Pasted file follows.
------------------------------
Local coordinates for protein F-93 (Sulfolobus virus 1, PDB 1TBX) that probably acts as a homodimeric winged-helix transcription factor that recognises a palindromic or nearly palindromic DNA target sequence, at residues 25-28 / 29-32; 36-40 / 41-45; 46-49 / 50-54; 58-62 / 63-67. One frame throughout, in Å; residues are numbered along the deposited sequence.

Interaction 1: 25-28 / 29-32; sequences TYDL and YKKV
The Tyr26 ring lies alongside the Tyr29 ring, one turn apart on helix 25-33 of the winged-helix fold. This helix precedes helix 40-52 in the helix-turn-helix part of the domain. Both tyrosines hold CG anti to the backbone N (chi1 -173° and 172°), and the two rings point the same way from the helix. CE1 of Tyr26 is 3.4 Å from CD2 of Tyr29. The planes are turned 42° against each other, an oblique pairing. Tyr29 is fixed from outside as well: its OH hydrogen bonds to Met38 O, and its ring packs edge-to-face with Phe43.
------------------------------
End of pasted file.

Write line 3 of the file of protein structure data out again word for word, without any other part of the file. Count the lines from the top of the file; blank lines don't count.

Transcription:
The Tyr26 ring lies alongside the Tyr29 ring, one turn apart on helix 25-33 of the winged-helix fold. This helix precedes helix 40-52 in the helix-turn-helix part of the domain. Both tyrosines hold CG anti to the backbone N (chi1 -173° and 172°), and the two rings point the same way from the helix. CE1 of Tyr26 is 3.4 Å from CD2 of Tyr29. The planes are turned 42° against each other, an oblique pairing. Tyr29 is fixed from outside as well: its OH hydrogen bonds to Met38 O, and its ring packs edge-to-face with Phe43.